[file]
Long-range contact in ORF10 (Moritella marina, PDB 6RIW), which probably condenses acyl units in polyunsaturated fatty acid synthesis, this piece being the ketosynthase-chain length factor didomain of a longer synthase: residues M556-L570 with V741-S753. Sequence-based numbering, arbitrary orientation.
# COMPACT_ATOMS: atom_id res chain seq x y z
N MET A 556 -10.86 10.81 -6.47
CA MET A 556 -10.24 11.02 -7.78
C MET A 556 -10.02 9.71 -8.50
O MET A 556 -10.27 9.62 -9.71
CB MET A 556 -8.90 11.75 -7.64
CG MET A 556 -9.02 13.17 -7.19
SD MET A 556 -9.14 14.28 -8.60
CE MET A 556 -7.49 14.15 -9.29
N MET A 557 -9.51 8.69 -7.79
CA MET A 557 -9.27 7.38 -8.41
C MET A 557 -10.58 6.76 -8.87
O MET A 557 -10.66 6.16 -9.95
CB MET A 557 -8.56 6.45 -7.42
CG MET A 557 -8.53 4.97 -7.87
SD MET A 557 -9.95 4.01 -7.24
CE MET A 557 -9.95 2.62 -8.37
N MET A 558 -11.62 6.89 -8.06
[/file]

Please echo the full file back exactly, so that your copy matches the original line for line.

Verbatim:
Long-range contact in ORF10 (Moritella marina, PDB 6RIW), which probably condenses acyl units in polyunsaturated fatty acid synthesis, this piece being the ketosynthase-chain length factor didomain of a longer synthase: residues M556-L570 with V741-S753. Sequence-based numbering, arbitrary orientation.
# COMPACT_ATOMS: atom_id res chain seq x y z
N MET A 556 -10.86 10.81 -6.47
CA MET A 556 -10.24 11.02 -7.78
C MET A 556 -10.02 9.71 -8.50
O MET A 556 -10.27 9.62 -9.71
CB MET A 556 -8.90 11.75 -7.64
CG MET A 556 -9.02 13.17 -7.19
SD MET A 556 -9.14 14.28 -8.60
CE MET A 556 -7.49 14.15 -9.29
N MET A 557 -9.51 8.69 -7.79
CA MET A 557 -9.27 7.38 -8.41
C MET A 557 -10.58 6.76 -8.87
O MET A 557 -10.66 6.16 -9.95
CB MET A 557 -8.56 6.45 -7.42
CG MET A 557 -8.53 4.97 -7.87
SD MET A 557 -9.95 4.01 -7.24
CE MET A 557 -9.95 2.62 -8.37
N MET A 558 -11.62 6.89 -8.06